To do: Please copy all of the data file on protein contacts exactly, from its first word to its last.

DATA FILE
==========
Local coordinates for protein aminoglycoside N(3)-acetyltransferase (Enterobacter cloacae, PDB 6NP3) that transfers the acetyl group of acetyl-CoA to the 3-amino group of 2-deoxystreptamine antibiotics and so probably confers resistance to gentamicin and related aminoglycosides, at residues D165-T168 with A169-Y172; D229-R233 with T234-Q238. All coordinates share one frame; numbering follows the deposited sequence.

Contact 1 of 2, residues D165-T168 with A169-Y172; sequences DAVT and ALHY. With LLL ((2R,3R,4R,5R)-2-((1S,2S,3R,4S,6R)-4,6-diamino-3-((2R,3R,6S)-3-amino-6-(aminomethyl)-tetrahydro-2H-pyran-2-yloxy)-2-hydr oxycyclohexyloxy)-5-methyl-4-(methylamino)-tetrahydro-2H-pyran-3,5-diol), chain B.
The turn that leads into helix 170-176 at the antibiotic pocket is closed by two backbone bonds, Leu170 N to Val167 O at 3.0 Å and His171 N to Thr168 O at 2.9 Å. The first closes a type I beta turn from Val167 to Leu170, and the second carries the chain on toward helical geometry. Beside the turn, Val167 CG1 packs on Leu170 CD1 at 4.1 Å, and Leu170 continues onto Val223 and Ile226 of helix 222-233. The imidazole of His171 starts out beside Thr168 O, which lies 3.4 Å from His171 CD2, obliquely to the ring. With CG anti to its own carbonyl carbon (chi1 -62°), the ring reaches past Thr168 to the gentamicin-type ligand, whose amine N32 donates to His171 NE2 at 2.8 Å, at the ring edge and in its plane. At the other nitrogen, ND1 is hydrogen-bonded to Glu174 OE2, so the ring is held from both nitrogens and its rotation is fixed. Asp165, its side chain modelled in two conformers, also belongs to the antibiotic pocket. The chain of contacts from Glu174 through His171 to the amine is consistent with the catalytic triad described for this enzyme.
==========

Local coordinates for protein aminoglycoside N(3)-acetyltransferase (Enterobacter cloacae, PDB 6NP3) that transfers the acetyl group of acetyl-CoA to the 3-amino group of 2-deoxystreptamine antibiotics and so probably confers resistance to gentamicin and related aminoglycosides, at residues D165-T168 with A169-Y172; D229-R233 with T234-Q238. All coordinates share one frame; numbering follows the deposited sequence.

Contact 1 of 2, residues D165-T168 with A169-Y172; sequences DAVT and ALHY. With LLL ((2R,3R,4R,5R)-2-((1S,2S,3R,4S,6R)-4,6-diamino-3-((2R,3R,6S)-3-amino-6-(aminomethyl)-tetrahydro-2H-pyran-2-yloxy)-2-hydr oxycyclohexyloxy)-5-methyl-4-(methylamino)-tetrahydro-2H-pyran-3,5-diol), chain B.
The turn that leads into helix 170-176 at the antibiotic pocket is closed by two backbone bonds, Leu170 N to Val167 O at 3.0 Å and His171 N to Thr168 O at 2.9 Å. The first closes a type I beta turn from Val167 to Leu170, and the second carries the chain on toward helical geometry. Beside the turn, Val167 CG1 packs on Leu170 CD1 at 4.1 Å, and Leu170 continues onto Val223 and Ile226 of helix 222-233. The imidazole of His171 starts out beside Thr168 O, which lies 3.4 Å from His171 CD2, obliquely to the ring. With CG anti to its own carbonyl carbon (chi1 -62°), the ring reaches past Thr168 to the gentamicin-type ligand, whose amine N32 donates to His171 NE2 at 2.8 Å, at the ring edge and in its plane. At the other nitrogen, ND1 is hydrogen-bonded to Glu174 OE2, so the ring is held from both nitrogens and its rotation is fixed. Asp165, its side chain modelled in two conformers, also belongs to the antibiotic pocket. The chain of contacts from Glu174 through His171 to the amine is consistent with the catalytic triad described for this enzyme.